LGBTQ+ group: Set record straight on how monkeypox spreads
MANILA, Philippines — An LGBTQ+ group on Sunday urged both the public and health experts to help set the record straight about the transmissibility of monkeypox and end the stigma around the community after misinformation about its transmissibility led to comments stigmatizing them.
In a statement, the University of the Philippines (UP) Babaylan also called on the public to “educate ourselves with factual information to collectively protect ourselves and our communities from the perils of the virus.”
“Nobody should be a victim of disinformation and discrimination,” it added.
The group condemned the initial misinformation surrounding monkeypox’s transmission, which culminated last week in some celebrities and influencers warning against getting the virus through sexual contact between men.
Babaylan echoed the Department of Health’s (DOH) advisories about monkeypox, which can spread through direct contact, airborne droplets, or prolonged physical and sexual contact.
“Anyone can contract the virus, regardless of gender and sexuality. Observing safe sex practices, minimizing physical contact and crowded places, and maintaining good personal hygiene are highly encouraged,” the group said.
“Monkeypox is not a gay disease,” it added. “End the stigma; end the discrimination.”
While new research published by the New England Journal of Medicine indicated that 95 percent of monkeypox cases have been transmitted through sexual activity, DOH officer in charge Maria Rosario Vergeire had earlier corrected the misinformation circulating in social media that monkeypox is a sexually transmitted disease (STD).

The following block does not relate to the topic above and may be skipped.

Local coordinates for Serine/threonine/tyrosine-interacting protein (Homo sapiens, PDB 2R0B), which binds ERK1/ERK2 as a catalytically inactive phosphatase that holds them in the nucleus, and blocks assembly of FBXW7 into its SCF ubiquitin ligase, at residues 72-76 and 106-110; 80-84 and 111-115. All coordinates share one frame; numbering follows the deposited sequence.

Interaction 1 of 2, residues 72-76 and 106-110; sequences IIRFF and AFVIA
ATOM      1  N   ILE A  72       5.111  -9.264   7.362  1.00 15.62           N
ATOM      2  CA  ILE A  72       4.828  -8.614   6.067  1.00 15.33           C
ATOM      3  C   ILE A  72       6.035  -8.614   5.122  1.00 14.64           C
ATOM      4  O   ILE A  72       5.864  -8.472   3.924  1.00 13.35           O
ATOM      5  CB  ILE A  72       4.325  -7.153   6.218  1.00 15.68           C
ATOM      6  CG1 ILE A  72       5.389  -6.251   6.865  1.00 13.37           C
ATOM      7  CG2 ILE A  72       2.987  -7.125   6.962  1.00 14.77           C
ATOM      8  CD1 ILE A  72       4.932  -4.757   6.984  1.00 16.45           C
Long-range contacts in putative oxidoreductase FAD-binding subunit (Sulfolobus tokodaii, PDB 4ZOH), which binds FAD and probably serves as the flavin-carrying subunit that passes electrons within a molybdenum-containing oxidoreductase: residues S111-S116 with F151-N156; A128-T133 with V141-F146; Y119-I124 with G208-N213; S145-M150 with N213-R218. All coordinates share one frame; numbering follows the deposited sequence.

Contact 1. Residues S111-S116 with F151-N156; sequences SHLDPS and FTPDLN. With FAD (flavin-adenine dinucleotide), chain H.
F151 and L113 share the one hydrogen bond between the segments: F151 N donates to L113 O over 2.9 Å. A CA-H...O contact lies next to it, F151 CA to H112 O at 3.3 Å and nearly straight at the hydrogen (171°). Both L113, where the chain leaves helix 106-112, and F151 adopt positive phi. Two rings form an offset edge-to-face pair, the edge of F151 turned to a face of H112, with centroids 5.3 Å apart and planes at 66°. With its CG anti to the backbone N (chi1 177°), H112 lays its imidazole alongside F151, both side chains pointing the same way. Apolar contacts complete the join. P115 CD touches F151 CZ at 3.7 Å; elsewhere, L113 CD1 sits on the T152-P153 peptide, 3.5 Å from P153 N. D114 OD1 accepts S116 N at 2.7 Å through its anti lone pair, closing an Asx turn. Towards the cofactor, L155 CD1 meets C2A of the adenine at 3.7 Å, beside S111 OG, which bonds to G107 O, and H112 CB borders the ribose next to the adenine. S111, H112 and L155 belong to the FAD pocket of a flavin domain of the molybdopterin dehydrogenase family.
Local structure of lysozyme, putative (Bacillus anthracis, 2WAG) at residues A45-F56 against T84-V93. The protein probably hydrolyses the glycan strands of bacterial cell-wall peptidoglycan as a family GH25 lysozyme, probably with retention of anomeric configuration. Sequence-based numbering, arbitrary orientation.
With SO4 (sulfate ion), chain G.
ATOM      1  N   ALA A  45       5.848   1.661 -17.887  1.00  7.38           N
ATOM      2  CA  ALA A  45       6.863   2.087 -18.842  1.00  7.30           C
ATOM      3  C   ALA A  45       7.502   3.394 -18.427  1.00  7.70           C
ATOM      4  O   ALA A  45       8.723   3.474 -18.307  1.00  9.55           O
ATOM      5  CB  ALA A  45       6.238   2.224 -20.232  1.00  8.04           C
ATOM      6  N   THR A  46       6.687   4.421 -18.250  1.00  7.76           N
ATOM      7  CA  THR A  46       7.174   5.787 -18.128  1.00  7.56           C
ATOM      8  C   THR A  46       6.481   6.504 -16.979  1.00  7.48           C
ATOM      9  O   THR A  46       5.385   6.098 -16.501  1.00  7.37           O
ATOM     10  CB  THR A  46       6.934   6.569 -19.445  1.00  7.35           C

“It is not classified as [STD]. [But] while the monkeypox virus has evolved, it is possible that this can be transmitted through sexual contact. Ninety-five percent of the cases right now globally were transmitted through sexual contact,” Vergeire said.
She stressed that the virus could also be transmitted through respiratory droplets, clothing or other surfaces, and during kissing and cuddling.
Last week, infectious disease expert Dr. Rontgene Solante also clarified that anybody was at risk of contracting the monkeypox viral disease, even if not engaged in sexual activities.
“For one, monkeypox is not considered a sexually transmitted infection. It’s just that the current mode of transmission is through close intimate contact. When we say close intimate contact, that includes being in the same room for a long time. Secondly, those who may have kissed or had sex,” he said.
The most common mode of transmission of monkeypox, Solante said, was through respiratory droplets that might happen while talking to an infected person.
A person may also catch the disease by touching the skin lesions of a person with monkeypox, he added.
He said another mode of transmission was through clothing or any belonging of a patient with monkeypox, such as beddings, where the virus might live and be transmitted by touching the infected object and then touching the eyes, mouth, or any open wound.
When touching objects used by a monkeypox patient, Solante said it was important to wear gloves, and immediately wash one’s hands as the virus would die if the objects or the hands were thoroughly washed or disinfected.
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